For example, a high press won’t obviously work against a composed back four or a decent footballer-keeper that kicks it well from backpasses. So why press high?
If you accept you won’t pinch possession high up the park then the next best outcome from a press is to win second balls.
But not all the sides play the same way. Liverpool presses high and are already in a counter attacking formation by the time they win the ball. Spurs, Chelsea compress and expand the space around the ball as they wish. United sit deep and wait to pounce on your mistakes with notable quality. Arsenal being Arsenal will try to balance everything out but typically find themselves answering a question that no-one has posed. The rest mostly play the same way with little variations. Leicester has pace and efficiency, West Ham had a little guile but currently limited ambition. Watford are robust. West Brom work for set-pieces and set-pieces alone.
And so it is that Man City have different methods to tackle different systems in the League and these are bound by some common themes that give Pep Guardiola’s current side its identity.
The most striking thing is that City’s full backs no longer automatically go on an adventure. They are excellent at timing their moments to attack, being unpredictable in the initiation of their build up.
With most of the lower half sides which sit deep and clear their lines as early and long as possible, City maintain a low block with full backs tucked in. Their fullbacks hardly progress at all when compared to Pep’s former sides.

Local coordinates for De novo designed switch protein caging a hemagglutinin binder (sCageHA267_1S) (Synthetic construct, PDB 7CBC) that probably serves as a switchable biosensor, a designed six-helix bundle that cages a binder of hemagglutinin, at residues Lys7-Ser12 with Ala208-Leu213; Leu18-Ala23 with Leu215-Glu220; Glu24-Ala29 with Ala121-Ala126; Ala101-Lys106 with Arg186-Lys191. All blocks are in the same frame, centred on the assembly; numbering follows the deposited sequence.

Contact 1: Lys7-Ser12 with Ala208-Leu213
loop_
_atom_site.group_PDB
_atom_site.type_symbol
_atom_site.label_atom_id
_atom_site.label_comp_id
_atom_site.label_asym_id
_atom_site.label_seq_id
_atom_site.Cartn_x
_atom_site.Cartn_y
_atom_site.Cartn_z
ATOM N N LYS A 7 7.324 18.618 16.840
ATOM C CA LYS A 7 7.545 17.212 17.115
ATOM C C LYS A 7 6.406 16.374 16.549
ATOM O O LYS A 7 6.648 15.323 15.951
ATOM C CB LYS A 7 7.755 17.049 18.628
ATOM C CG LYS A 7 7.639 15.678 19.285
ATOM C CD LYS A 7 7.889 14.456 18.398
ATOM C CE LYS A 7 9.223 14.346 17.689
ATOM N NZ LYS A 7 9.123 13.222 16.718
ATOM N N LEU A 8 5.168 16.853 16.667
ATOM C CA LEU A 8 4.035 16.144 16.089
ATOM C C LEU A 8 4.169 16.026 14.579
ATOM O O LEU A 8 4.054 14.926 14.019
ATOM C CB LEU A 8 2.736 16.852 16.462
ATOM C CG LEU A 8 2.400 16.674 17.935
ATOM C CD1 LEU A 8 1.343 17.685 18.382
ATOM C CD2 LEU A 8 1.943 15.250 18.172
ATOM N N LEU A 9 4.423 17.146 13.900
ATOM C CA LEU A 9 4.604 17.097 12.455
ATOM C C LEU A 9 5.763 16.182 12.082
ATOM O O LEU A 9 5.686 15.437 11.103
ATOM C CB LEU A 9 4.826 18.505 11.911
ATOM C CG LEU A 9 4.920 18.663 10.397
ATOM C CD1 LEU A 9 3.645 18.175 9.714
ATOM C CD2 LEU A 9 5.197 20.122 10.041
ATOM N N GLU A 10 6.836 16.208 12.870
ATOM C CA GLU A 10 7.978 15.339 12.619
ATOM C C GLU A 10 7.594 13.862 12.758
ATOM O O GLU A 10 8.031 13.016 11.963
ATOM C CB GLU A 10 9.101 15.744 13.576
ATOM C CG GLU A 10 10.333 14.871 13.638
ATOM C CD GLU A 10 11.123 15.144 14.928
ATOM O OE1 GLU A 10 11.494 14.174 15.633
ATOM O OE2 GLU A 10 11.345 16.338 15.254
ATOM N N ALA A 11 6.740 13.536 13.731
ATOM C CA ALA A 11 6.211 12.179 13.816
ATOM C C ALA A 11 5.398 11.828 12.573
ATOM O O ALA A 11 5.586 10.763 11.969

At Bayern, Guardiola’s fullbacks did various jobs. They moved into spaces usually reserved for central midfielders, sometimes they split wide from their centre backs and always carried an attacking intent, hugging the touchline. But at City this season, you see them largely sticking close to the nearest central defender. Keeping them close (along with Fernandinho’s cover) usually helps City to win second balls quicker and if they fail, at least this can halt the fall-out of a physical tusssle lost in open play or following a restart.
City’s greatest addition this season is an added unpredictability to the way they initiate their build up play. And this is working primarily due to how good Ederson is with his feet and also due to a marked improvement in other players’ tactical abilty.
The game 4-1 win against Spurs on December 16th 2017 showed us exactly what City can do.
The keeper Ederson hit a pinpoint pass about 35–40 yards straight towards a backtracking Aguero with the weight of the ball so perfect, it helped Aguero receive, turn and start running at Spurs in an instant.
A few minutes later, Ederson chose to pass it to Delph. A combination of Delph, Fernando, Mangala and Gundogan took about six Spurs players out off the game with passes and movement all within about 10 square yards of space. That was incredible.
The key here is that there is no Kevin De Bruyne or Sane involved in either passage of play and it is a fact that emphasises that City’s most dynamic players are out there, free in space, where they can roam and do damage in the final third.
And there are notable improvements, seemingly in every player within their supporting cast.